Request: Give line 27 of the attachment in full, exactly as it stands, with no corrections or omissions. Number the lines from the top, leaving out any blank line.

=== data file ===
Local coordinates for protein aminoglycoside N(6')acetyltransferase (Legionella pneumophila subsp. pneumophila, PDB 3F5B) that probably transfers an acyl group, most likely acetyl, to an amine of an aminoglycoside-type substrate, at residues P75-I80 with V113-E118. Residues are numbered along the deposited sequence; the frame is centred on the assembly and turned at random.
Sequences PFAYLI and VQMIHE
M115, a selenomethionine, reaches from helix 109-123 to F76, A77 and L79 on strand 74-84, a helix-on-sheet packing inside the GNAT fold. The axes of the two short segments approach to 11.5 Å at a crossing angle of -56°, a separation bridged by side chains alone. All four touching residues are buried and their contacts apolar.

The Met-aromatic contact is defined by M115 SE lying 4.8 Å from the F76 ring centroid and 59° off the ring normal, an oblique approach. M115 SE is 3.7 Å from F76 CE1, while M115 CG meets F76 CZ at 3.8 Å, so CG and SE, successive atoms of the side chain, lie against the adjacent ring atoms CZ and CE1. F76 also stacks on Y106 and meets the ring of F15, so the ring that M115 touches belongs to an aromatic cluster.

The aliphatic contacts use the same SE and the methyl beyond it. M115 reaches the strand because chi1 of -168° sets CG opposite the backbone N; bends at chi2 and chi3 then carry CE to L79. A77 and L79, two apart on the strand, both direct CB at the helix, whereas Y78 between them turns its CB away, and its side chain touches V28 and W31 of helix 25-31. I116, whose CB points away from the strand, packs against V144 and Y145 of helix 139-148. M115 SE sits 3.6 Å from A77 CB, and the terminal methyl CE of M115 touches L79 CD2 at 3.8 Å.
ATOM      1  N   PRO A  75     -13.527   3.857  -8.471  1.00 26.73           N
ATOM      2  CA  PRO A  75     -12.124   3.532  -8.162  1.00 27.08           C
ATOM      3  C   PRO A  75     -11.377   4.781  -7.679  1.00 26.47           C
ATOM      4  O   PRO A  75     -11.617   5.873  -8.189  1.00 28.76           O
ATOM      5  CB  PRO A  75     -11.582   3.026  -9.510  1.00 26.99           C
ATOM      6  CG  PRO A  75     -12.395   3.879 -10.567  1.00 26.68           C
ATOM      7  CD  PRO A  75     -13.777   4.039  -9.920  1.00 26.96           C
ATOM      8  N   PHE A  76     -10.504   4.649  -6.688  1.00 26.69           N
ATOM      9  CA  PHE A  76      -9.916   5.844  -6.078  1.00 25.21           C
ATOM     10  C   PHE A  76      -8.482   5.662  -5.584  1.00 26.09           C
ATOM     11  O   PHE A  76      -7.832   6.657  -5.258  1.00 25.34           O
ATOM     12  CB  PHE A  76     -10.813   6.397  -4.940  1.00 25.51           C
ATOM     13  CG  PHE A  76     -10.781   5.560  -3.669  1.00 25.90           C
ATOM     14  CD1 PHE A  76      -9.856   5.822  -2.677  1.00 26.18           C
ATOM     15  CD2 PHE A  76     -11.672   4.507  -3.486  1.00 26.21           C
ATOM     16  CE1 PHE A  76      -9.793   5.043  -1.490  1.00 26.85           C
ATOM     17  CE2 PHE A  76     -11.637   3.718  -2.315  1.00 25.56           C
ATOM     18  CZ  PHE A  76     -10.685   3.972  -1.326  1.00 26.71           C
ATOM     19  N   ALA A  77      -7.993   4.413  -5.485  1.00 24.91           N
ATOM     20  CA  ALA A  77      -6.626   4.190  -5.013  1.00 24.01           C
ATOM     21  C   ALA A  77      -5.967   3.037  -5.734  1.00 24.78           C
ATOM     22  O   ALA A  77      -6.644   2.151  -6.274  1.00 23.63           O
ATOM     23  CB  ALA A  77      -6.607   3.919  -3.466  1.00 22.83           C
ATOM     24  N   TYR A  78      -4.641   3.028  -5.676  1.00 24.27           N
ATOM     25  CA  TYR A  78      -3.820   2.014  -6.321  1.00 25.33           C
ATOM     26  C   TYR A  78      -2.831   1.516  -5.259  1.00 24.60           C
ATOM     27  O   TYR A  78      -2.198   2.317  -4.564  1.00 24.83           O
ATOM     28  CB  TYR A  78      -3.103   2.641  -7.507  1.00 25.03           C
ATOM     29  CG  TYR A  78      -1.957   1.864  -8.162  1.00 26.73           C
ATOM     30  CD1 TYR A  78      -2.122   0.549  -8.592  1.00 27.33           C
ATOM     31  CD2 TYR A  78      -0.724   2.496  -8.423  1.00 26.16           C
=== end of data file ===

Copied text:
ATOM     22  O   ALA A  77      -6.644   2.151  -6.274  1.00 23.63           O